Audiences at Voodoo Music + Arts Experience on Saturday were not created equal in numbers or expressions of appreciation.

Saturday night, Jane’s Addiction, featuring original members Perry Farrell, Dave Navarro and Stephen Perkins, let loose its supercharged hybrid of rock and punk at the Altar Stage, the festival’s biggest performance space. A correspondingly large crowd stood in the soggy, muddy field facing the stage.

The roar made by Jane’s Addiction could be heard all the way to the Carnival Stage, where one of music’s most influential figures was preparing to perform, Fortunately, Jane’s Addiction stopped in time for John Lydon and his post-Sex Pistols band, Public Image Ltd., to start their hour-long set of powerfully throbbing, droning, trance-like post-punk music.

Public Image Ltd. drew a much smaller crowd than Jane’s Addiction, but the audience packed itself close to the stage, cheering approval for Lydon and PiL. The PiL lineup features veteran members Lu Edmonds, guitar and saz (a lute-like Turkish instrument); drummer Bruce Smith; and Scott Firth, bassist since 2009.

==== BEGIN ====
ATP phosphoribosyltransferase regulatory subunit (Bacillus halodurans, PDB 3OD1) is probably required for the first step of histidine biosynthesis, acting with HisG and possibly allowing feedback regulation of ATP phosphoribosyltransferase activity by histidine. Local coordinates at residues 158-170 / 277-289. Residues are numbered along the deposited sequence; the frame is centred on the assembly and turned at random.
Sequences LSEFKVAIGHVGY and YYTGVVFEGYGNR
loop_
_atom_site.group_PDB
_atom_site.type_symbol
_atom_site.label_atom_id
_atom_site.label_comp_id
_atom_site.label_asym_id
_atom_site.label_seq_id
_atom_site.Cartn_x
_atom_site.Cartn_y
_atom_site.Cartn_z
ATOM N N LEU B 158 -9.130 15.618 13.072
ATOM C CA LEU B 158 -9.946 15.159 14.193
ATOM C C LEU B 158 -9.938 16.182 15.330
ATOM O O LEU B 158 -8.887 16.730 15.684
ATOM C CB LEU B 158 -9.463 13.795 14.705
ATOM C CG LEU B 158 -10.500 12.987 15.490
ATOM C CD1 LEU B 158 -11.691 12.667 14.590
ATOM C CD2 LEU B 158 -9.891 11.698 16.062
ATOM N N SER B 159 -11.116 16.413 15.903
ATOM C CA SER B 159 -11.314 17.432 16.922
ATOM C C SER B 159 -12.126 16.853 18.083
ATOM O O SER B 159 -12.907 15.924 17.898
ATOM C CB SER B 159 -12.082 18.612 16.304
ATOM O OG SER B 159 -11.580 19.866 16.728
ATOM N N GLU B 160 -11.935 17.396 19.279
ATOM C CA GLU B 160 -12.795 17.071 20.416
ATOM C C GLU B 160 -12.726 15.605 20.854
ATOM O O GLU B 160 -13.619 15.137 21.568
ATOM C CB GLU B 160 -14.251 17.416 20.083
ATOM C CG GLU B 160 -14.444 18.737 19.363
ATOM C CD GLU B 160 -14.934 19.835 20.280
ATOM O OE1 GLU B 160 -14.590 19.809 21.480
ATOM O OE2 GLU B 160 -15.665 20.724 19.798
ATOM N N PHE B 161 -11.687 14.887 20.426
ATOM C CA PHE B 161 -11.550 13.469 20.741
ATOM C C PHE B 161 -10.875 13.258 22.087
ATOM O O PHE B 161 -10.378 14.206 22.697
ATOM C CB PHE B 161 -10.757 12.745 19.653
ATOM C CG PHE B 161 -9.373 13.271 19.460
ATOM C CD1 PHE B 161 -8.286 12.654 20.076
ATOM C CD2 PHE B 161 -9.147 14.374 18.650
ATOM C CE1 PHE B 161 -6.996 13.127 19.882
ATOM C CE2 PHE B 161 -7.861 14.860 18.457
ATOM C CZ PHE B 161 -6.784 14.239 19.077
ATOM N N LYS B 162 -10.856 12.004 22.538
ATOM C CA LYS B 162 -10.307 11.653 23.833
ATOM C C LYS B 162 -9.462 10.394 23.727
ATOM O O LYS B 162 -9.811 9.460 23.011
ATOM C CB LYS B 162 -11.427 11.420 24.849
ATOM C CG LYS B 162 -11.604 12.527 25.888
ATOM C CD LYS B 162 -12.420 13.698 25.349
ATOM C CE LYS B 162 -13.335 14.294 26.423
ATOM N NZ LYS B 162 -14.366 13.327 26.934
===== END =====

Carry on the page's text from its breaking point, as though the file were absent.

In his songs, the dressed-in-stripes Lydon played dual roles of comic and enraged social critic. He wailed his lyrics distinctively and rolled his Rs prodigiously.

PiL played songs from its 2014 album, such as “Double Trouble,” Lydon’s rap-rant about plumbing gone wrong. Also “Know Know,” in which he furiously insists his need to “not know you!” In “Bettie Page,” another new song, Lydon lionized the classic American nude model, to the point of bestowing revolutionary status.

PiL also offered full-on versions of its classics. Lydon raged through the band’s biggest hit, 1983’s “This Is Not a Love Song,” as Edmonds and Firth played the song’s killer, wonderfully simple riff. “Swan Lake,” from 1979, featured the spooky riff that PiL lifted from Tchaikovsky’s ballet of the same name. It was a great choice for Halloween night at Voodoo Experience, in no small part because “Swan Lake” is the theme for the 1931 horror movie classic, “Dracula.”

“I think we can squeeze one more in,” Lydon announced minutes before heavy-metal icon Ozzy Osbourne started his 9:30 p.m. show at the Altar Stage, the music from which would obviously bleed into the Carnival Stage area. “Let’s began as quickly as we can,” Lydon instructed his PiL men.

Lydon, who’s described himself as an Irish folk singer, bid adieu with the Celtic-sounding anthem, “Rise.” Uplifting counterpoint to the negativity associated with the Sex Pistols and the thousands of punk bands that followed, “Rise” is a song of hope.

“May the road rise with you,” Lydon repeated throughout the song’s chorus. Good wishes, indeed, on a rainy night that got rainier still.